Tom Baker is the founder of Amazon marketing and operations agency, FordeBaker. You can also find him personally in LinkedIn and FordeBaker too. In this interview he and some of his team members share about their remote work journey.
1. How did you started working remotely?
I’d come to a point where I wanted to take more control over my career path. I wanted more autonomy over how I worked and what type of work I did. In 2018 I was leading the marketing team at a start-up in London. I’d had a very successful time launching and expanding their Amazon operation.
There was and is a clear need for specialists to help brands navigate the complexities of selling on Amazon so I decided to take the plunge and set up my own agency. For the first 6 months I took things steady. I travelled through Europe and South-East Asia with my wife who also works remotely for Conversion Rate Experts. With the extra runway of leading a lower-cost lifestyle I had capacity to develop my services and start to reach out to my network.
2. Which are the main advantages that you find that remote work has?
I like the control it gives me. I can work at any time of the day. The arbitrary rules of 9-5 Monday to Friday no longer have to apply.
If I feel motivated to work at 7am or 10pm then that’s what I do. Having the freedom to work when you feel motivated to work is a big plus. I’m more productive and it gives me the capacity to work with non-UK clients without stretching myself too thinly.
I spoke to a couple of the team about their motivations. The main ones are
- No commute and the time-saving this gives people
- Some find offices distracting
- Flexibility on when and what time they complete their work, as Charlie, one of our Account Strategists said “trade that rainy Tuesday night you have for yourself for the sunny Thursday lunch time, which in an office is not possible.”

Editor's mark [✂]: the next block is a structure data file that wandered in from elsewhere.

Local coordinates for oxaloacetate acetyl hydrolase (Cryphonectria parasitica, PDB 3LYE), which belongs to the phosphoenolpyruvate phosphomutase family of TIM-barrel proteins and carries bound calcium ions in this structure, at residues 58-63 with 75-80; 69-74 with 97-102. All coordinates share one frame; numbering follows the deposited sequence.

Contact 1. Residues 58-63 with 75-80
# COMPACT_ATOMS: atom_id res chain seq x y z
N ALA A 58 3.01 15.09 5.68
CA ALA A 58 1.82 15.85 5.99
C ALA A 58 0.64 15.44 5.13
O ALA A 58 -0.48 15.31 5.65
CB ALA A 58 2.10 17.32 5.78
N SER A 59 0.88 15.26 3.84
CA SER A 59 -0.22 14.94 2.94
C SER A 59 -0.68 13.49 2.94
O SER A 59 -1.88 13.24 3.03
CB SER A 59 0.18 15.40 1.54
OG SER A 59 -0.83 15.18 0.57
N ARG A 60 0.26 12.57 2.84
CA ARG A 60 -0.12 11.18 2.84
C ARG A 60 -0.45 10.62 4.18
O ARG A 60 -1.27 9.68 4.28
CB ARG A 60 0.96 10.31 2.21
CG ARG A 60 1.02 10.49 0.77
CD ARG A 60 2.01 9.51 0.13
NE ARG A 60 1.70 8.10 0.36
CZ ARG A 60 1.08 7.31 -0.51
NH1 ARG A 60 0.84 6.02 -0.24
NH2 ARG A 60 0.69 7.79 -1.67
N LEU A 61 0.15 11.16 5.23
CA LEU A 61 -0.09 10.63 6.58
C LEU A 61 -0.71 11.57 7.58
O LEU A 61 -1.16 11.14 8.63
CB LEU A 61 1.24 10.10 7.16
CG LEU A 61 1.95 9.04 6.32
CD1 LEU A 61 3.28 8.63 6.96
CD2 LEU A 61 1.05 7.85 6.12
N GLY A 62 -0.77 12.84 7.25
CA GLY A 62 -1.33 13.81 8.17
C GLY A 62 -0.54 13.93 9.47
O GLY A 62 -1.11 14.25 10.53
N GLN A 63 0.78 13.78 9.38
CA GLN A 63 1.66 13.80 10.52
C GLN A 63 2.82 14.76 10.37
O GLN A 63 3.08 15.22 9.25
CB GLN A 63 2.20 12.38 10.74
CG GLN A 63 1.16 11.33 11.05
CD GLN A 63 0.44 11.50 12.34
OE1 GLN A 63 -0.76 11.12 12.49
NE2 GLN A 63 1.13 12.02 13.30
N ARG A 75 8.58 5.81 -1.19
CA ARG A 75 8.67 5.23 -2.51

3. Do you think you have disadvantages or that you’re missing something by working remotely?
I used to cycle to work so I miss having that exercise. I think we’re fortunate that the work we do helping businesses to sell on Amazon is perfectly suited to working remotely. There are distinct tasks, everyone knows their role and there’s little need for activities that are best done face-to-face.
I do miss the human interaction of the office environment, my colleagues said the same thing, but the benefits far outweigh the disadvantages.
At some point we might have a small head office but I’m determined that our culture will always encourage flexible working.
4. From what places or countries have you worked from since you have become remote? What is your favorite one and why?
I now work from home in London but in the first 6 months of working remotely I travelled through Portugal, Spain, France, Italy, Croatia, Sri Lanka and Thailand.
Thailand has an established nomad community so that was really great to experience. We spent a month on Ko Lanta working from a place called https://kohub.org/. The set up was fantastic – reliable wifi, great community and amazon beaches – what more could you want!
My absolute favourite was Sri Lanka. There wasn’t a developed remote working scene but we could still get all of our work done. That left plenty of time to experience some incredible sights.
My colleagues are free to work from wherever they want as long as they have good WiFi and are available for client contact. Some of the places they’ve worked from are America, Canada, Jamaica, South Africa, Zambia, Botswana, Thailand, Sri Lanka, Singapore, Myanmar, France and Portugal
5. How working remotely and being a “nomad” has impacted your family life?
Well I have a 6 month old son now so the work-life balance has definitely changed!
Working from home has been hugely beneficial. I see far more of my son that I would if I was commuting. The only downside is that it’s very easy to get distracted 🙂
6. From what type of place do you prefer to work from? Coworking spaces, coffee shops or others?
I prefer to mix it up. I split my time 50/50 between my home and coffee shops. As a caffeine addict I wouldn’t have it any other way!
Obviously the Coronavirus has changed my daily routine a lot but once lockdown is over I’ll be going back to my old ways. Walking to a coffee shop is a natural break and gives me time to think things over or to take a proper break – I’m way behind on all of my podcasts right now!